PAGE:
King Street Update — Fall 2013

Over the opening weekend of the Toronto International Film Festival (TIFF), King Street is closed in the block from Duncan (aka Ed Mirvish Way) to John to provide additional pedestrian space around the major TIFF events in the area.  This will last until Monday, September 9.


Of particular note, control of access by the streetcars to the centre lanes is handled not by Toronto Police paid duty officers, but by TIFF security guards and festival volunteers.

Further east, at the Don Bridge, structural problems that have imposed a slow order on the King Street leg will finally be addressed (now that Waterfront Toronto and the City have sorted out a cost sharing agreement).  Starting September 9, all 504 King and 503 Kingston Road cars will divert both ways via Queen and Parliament.  There will be no replacement bus service on King.


The diversion is expected to last until sometime in November.

There is no word on the status of the eastern approach to the bridge which also has a slow order on it.

7 thoughts on “King Street Update — Fall 2013

  1. I wish they would just shut down the whole street for pedestrians and streetcars, rather than apparently shutting down the whole street for streetcars and black suburbans….and making the sidewalk clogged with photographers and “fans”…

    If we seriously need the stars to arrive in a big show, they should arrive like everyone else, on foot…just have a bigger red-carpet and let them off on Duncan…then use the north side of the street for a line and the red carpet, and the entire street and south side for pedestrians…


  2. Hi Steve. Will you be analyzing the performance of the King Streetcar with the TIFF road closures?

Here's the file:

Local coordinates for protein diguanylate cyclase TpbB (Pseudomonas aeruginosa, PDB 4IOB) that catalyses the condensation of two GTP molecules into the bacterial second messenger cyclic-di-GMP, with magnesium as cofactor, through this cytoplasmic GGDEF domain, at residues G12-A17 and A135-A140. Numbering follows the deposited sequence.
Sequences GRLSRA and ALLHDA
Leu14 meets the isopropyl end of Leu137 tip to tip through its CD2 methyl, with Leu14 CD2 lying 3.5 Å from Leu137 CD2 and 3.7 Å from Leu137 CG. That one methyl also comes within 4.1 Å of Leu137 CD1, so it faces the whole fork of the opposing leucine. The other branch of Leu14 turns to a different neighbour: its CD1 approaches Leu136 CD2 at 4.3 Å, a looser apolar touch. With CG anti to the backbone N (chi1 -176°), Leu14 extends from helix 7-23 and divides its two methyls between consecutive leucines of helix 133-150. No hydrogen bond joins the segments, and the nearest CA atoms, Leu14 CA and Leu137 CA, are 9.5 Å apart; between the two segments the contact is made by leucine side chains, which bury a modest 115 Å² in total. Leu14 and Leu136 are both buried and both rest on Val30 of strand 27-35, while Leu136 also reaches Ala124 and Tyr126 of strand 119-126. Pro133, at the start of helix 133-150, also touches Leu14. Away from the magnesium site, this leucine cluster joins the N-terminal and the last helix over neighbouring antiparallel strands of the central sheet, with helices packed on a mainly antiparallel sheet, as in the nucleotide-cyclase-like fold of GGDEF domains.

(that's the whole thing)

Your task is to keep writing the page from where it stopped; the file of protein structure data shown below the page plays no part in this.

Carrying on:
It would be very interesting to see how the King streetcar responds to this pseudo-ROW. The data, while not really scientific or representative of a “normal”/”uneventful” day, would give TTC an idea of the possible benefits of the King St Transit Mall.

    Cheers, Moaz

    Steve: No. The “row” is so short as to be meaningless, and it is not taken at speed. Meanwhile, the blocks on either side are plugged with traffic that cannot get through the TIFF zone. It’s always bad around TIFF, and this doesn’t help. Couple this with other lane and road closures in the area, and things are a mess. Tonight I walked from Church to John at about 6pm (many streetcars were turning at Church westbound), and I almost kept up with the through streetcar I had just missed.

    A related problem on King among other streets is that the peak period parking/stopping restrictions evaporate at 6pm, but the traffic is still heavy.


  3. Look how quickly and cheaply the private sector created rapid transit around TIFF and compare that to the hundreds of millions of dollars and many many years spent on BRT, etc just for a few kilometres. This comment is in reference to the first picture above. Beautiful. Good work, Steve and my question is why can’t we make something like this quickly and cheaply and permanently? I am talking about the fences.

    Steve: Private sector rapid transit? I think not. King Street is a total mess outside of TIFF. The “private sector” has taken over a major downtown street and to hell with the effect on traffic or transit. The “reserved lane” does nothing to offset the plugged traffic streetcars sit in on either side of that one reserved block, which they operate at slow speed anyhow to avoid hitting anything.